Self-Care during Hospitalizations
I’ve learned a thing or two about how to survive Aidan’s hospitalizations and am writing it down to remind myself as much as to help the next person. It’s a lot, that’s for sure, but the more work I’m able to put in at the beginning, the healthier I can remain throughout. This is not a how to post. Let me start with the punch line: Figure out what you need and do THAT.
Here are some of the big topics I addressed and how I handled them:
Pre-Op and Post-Op Appointments
These appointments are long, emotionally charged, and logistically complicated. I always bring a friend. As amazing as Garreth is, I prefer to have a friend with me who is one step removed from the circumstances. I talk to them on the ride to the hospital about my questions and concerns so they can gently remind me to voice them. I’ve had friends take notes, remember to ask for the best blood draw nurse, and whip out a sandwhich in the waiting room. These are the women who have my back at the time I need it most.
Pre-Game with your Partner
This is a big one that Garreth and I haven’t always handled well. We go into different head spaces when Aidan has medical issues. Like a bad country song, we’ve cried in our beers at a bar. No joke. Now we know to talk. What scares you about this? What do you need from me? What do you need from others? What can you absolutely not handle that I need to be ready to jump in for? What/who are our resources?
What is our schedule going to look like? This was a big one for us. I expected to stay at the hospital the entire time Aidan was there, taking short breaks when Garreth was able to visit. I unraveled. It was too much. Garreth wisely called in the troops. Unbeknownst to me he called one of my Pre-Op friends who dropped everything and showed up at the hospital the next day. This is what help looks like, this is what being a team with your partner looks like and at that moment, it was everything. Now Garreth and I take turns. This is not quitting on nor abandoning my child (with his other parent I might add-see how ridiculous that lie is?). It’s a healthy boundary for us. And in this entire process we’re mindful of Liam as well. Of course we are. We’re fortunate to have a community of people to surround him. We talk to him ahead of time and try to remain open to his concerns as well.
I didn’t really think through all the hours of waiting on the days of Aidan’s orthopedic surgeries. I didn’t know what to expect or how I’d feel. There’s a lot of NOTHINGNESS and WORRY involved in waiting. It wasn’t until my siblings showed up, they just showed up, on surgery day that I realized I needed someone other than Garreth, a distraction, to get through the day. I don’t know how they knew. We actually had fun together, strange, weighted fun. It was just right. We were assigned a surgery nurse who called us every so often with an update so there was no need to even sit at the hospital. Garreth needed to be at the hospital and I needed a little room to roam. It worked for both of us.
Some people need to stay as close to their child as possible at all times, and for them they need to make that happen. It brings them comfort and probably gives a sense of control. I battled a lot of guilt when deciding where to sleep when Aidan was in the hospital, figuring that the best moms stay close to their kids. But this isn’t a competition and everyone has different needs. I’m absolutely not functional if I don’t sleep and lack of sleep is a migraine trigger for me so I make reservations elsewhere. I’m up at least once every night and I simply call the hospital to check on Aidan. That works for me.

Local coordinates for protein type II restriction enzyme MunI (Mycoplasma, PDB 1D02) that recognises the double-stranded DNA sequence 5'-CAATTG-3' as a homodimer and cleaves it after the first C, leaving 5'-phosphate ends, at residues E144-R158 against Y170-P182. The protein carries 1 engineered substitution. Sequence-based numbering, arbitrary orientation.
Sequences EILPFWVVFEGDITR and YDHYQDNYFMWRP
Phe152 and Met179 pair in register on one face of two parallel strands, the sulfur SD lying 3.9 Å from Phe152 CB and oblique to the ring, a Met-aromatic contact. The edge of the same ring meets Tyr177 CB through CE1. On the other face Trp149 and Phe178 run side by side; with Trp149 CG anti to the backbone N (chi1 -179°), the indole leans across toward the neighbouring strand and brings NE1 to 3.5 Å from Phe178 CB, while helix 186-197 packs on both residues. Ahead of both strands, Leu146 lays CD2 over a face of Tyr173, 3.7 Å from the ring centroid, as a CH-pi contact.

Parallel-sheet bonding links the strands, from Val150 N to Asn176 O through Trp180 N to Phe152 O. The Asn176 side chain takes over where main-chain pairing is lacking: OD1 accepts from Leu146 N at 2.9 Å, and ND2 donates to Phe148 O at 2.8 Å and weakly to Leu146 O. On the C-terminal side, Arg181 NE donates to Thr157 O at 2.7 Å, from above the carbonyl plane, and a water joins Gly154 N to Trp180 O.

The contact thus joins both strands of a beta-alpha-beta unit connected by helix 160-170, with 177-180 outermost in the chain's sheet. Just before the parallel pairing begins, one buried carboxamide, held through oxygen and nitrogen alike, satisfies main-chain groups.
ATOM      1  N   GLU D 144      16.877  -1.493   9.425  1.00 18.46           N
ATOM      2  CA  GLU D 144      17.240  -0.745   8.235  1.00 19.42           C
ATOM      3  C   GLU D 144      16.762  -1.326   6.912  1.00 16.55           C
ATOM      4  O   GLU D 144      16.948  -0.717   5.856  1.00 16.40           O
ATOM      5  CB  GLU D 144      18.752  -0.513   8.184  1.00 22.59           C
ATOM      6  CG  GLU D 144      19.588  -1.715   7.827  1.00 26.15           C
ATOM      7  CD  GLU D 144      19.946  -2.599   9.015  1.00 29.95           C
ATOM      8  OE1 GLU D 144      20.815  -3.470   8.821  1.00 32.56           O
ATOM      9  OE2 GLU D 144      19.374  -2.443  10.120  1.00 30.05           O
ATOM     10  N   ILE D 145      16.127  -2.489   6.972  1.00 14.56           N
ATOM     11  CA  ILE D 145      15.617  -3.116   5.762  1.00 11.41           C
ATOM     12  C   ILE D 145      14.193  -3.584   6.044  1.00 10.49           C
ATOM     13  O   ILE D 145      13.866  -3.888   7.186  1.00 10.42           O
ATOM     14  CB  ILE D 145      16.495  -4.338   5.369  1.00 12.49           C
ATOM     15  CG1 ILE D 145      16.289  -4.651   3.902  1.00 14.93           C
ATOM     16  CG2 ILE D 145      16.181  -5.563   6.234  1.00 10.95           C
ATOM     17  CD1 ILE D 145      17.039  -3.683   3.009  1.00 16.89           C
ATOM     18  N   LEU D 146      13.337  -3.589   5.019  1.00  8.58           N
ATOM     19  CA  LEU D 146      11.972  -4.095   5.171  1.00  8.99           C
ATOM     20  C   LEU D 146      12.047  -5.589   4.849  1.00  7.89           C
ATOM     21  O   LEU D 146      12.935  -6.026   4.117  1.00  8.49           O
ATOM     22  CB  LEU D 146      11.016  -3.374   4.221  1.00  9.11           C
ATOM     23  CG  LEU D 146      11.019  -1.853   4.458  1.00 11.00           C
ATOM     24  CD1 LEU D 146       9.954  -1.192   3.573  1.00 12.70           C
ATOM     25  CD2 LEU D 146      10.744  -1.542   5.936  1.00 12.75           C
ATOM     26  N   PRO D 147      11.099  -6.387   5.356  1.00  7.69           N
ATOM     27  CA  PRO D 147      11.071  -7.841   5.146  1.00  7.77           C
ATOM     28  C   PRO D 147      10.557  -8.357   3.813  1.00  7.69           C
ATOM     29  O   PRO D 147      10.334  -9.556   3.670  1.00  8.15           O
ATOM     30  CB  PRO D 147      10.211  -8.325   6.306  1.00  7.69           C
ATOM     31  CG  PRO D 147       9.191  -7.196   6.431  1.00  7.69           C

Since the time Aidan was born, it was important to me to control his medical information. His beginning brought more questions than answers, more rumors than conrete information. Certainly people want to know how he’s doing because they care a great deal about him and us, but medical information is often a moving target. We keep our families informed during medical procedures but probably haven’t made it clear enough that that information is for their ears only until we choose to share it. I know they’re informing their people, sometimes extended family, so it’s up to us to make our expectations more clear about what gets shared to whom and when. We give them more details than we would give others.
I often find myself on Facebook sharing limited information for a sense of togetherness and just as often find myself closing in to reserve energy. I find comfort in the messages of support, the ones who reach out to say, “I’m thinking of you” and expect no response. When people need an update they won’t necessarily get one. I’m responsible for Aidan, myself, and to some degree Garreth in those times and my circle closes in tightly. However, I haven’t really communicated that well beforehand. I can do better.
We’ve survived. We’ve managed. We’ve learned. We’ll continue to do better.
One more thing – I highly recommend NOT scheduling surgery in the dead of winter during a major house renovation where the front of your home is ripped out leaving your bedroom as the only entrance and the only room where your child can convalesce which happens to also be where the construction crew comes in and out leaving a thin layer of sheetrock in their wake. Oh right, and a fairly local terrorist attack. Try to avoid that as well. Just stick with surgery. I think I’m beginning to understand my grey hairs.
I’d love to hear from you what your strategies have been. Do tell….